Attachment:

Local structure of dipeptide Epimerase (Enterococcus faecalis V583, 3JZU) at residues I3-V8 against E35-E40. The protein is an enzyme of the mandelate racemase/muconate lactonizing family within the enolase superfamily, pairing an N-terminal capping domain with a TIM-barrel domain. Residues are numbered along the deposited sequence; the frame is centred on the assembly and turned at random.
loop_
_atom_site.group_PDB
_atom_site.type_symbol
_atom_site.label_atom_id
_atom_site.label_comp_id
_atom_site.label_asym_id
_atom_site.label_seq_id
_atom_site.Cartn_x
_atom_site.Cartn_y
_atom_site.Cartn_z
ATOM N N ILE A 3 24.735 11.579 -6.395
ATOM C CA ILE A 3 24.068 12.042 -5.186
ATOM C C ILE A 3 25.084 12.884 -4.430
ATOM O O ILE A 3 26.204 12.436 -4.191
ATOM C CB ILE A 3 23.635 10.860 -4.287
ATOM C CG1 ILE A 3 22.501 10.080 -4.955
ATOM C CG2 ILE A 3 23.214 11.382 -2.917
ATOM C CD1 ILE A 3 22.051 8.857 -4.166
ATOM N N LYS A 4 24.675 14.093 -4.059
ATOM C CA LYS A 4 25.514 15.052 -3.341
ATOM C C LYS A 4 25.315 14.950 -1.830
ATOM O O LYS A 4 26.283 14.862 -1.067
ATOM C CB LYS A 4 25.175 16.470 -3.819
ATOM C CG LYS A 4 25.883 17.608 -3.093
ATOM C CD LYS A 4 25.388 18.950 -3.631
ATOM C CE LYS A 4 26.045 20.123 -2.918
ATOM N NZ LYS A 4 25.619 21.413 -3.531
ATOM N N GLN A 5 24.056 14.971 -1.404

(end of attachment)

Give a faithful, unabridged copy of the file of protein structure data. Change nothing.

Local structure of dipeptide Epimerase (Enterococcus faecalis V583, 3JZU) at residues I3-V8 against E35-E40. The protein is an enzyme of the mandelate racemase/muconate lactonizing family within the enolase superfamily, pairing an N-terminal capping domain with a TIM-barrel domain. Residues are numbered along the deposited sequence; the frame is centred on the assembly and turned at random.
loop_
_atom_site.group_PDB
_atom_site.type_symbol
_atom_site.label_atom_id
_atom_site.label_comp_id
_atom_site.label_asym_id
_atom_site.label_seq_id
_atom_site.Cartn_x
_atom_site.Cartn_y
_atom_site.Cartn_z
ATOM N N ILE A 3 24.735 11.579 -6.395
ATOM C CA ILE A 3 24.068 12.042 -5.186
ATOM C C ILE A 3 25.084 12.884 -4.430
ATOM O O ILE A 3 26.204 12.436 -4.191
ATOM C CB ILE A 3 23.635 10.860 -4.287
ATOM C CG1 ILE A 3 22.501 10.080 -4.955
ATOM C CG2 ILE A 3 23.214 11.382 -2.917
ATOM C CD1 ILE A 3 22.051 8.857 -4.166
ATOM N N LYS A 4 24.675 14.093 -4.059
ATOM C CA LYS A 4 25.514 15.052 -3.341
ATOM C C LYS A 4 25.315 14.950 -1.830
ATOM O O LYS A 4 26.283 14.862 -1.067
ATOM C CB LYS A 4 25.175 16.470 -3.819
ATOM C CG LYS A 4 25.883 17.608 -3.093
ATOM C CD LYS A 4 25.388 18.950 -3.631
ATOM C CE LYS A 4 26.045 20.123 -2.918
ATOM N NZ LYS A 4 25.619 21.413 -3.531
ATOM N N GLN A 5 24.056 14.971 -1.404